Throw me Thursday: Overnight at the Capitol 2/24

The year I played Columbia in “The Rocky Horror Picture Show”, Magenta wrote a screen play.  We all had bit roles in a slash-em-up horror written by her’s truly.  The kicker was the on location filming after hours at the Majestic theater.  Pick a Saturday night.  Dress up. Bring friends. Drive to downtown Madison.  See The Rocky Horror Picture show.

Don’t dream it. Be it.

The Majestic theater at night, before its Joan River’s facelift and fancy new frocks, was an old, aging stage actress with smeared lipstick looking for a date.  Haunted.  Limp velvet curtains and threadbare tassels.  Yellow light.

The night of the filming, we were locked in by a theater employee.  We brought sleeping bags and pillows, but nobody slept.  We died in our hysterics on hard theater chairs with narrow seats, drank coffee by the popcorn machine, watched a fight across the street through the box office window.  We weren’t supposed to be there, but kept up our occupation for nothing but art.

This past week I’ve seen so much I find it hard to believe it’s only been 11 days. Or that it

A note from Tammy Baldwin

isn’t always like this—people on the street acting like you’re saving the world by wearing a sign on your back. Kids with drums. A world-wide pizza party on one block.

I’m at the State Capitol at night and I’ve lost my steam.  I’m tired. Maybe I always am. At this moment if I look up I see the dome, the fogged-up windows glowing from the outside lights.  Looking down from  my second floor perch I see signs, people, sleeping bags. Sleeping people in sleeping bags.  It all seems so normal.  And yet.

From here I am a voyeur in some post-apocalyptic movie.  This is Mad Max on politics. Burning Man in a city expecting to erupt…

And just as I wrote those words, “city expecting to erupt,” it did– the bill passed the Assembly.

The Capitol is alive with thunder.  And now quiet.





I can’t hear the speaking from the Assembly hall, but I can tell it’s somber.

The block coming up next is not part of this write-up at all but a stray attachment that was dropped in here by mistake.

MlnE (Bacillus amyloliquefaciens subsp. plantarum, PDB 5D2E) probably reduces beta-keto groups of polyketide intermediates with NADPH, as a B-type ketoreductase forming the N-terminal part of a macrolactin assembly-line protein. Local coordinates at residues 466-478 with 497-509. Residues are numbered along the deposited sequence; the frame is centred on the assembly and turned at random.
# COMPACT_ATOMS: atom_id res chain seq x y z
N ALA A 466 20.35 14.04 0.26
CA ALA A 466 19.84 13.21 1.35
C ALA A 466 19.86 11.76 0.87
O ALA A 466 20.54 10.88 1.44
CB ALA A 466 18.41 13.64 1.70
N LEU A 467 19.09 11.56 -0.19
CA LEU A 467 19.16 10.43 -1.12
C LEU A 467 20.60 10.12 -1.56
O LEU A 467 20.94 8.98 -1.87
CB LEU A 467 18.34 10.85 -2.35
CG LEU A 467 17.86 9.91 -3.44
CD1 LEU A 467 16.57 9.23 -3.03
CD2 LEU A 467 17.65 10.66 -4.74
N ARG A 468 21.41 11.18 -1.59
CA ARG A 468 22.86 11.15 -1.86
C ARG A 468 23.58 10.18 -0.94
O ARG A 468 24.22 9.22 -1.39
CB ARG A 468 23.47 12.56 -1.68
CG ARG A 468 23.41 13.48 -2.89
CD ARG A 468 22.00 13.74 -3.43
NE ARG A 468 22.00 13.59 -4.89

It is 1:10 am on Friday morning February 25, 2011 and the State of Wisconsin is in tears.  Governor Scott Walker swore to his false benefactor that he would see success and to this extent, he has. To our discredit. To the muted shrill of her people.

A voice trails along the hall past our cubby, “The speaker of the house suspended the rules. They forced a vote. And they passed it.”

Only talking down below.  Only disbelief.

The Assembly Democrats have come out to the floor after 60 hours of debate. “THANK YOU!”



News crews flood the bridge opposite my post. The Assembly Dems are signing with their fists.









I only want them to be quiet. I don’t want to hear the Star Spangled Banner, see the coagulating masses in the center of the floor. This is how other people stay strong, not me. There is more, but what more?

Magenta finished her movie over a series of months. I couldn’t make it back in until nearly the end. By then, most of me had changed.  I did the bloody hacked-off limb thing, but I wasn’t a method actor and they had to use fake blood.

In the end, my part was cut.

Sometimes it’s more about the experience and less about the outcome. This isn’t one of those times.


About E. Victoria Flynn

E. Victoria Flynn is a mother and a writer living in Southern Wisconsin. Published in a variety of venues, Victoria is currently writing the first in a series of three fantasy novels based on Cornish folklore. When not taking part in a shrieking dance party or engrossed in her own little fictions, Victoria is keen on art, the natural world and people unafraid to explore their own brilliance.
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3 Responses to Throw me Thursday: Overnight at the Capitol 2/24

  1. Lisa says:

    Victoria, the outcome isn’t the end. Get some sleep, and know that you done good.

  2. Jeanna says:

    I wish I could have been there with you as I was in the horror flick years ago. Experiences are everything. Great job Victoria!

  3. “Mad Max on politics.” I’m so glad you’ve been a witness to the events. Your words are so important, so telling.

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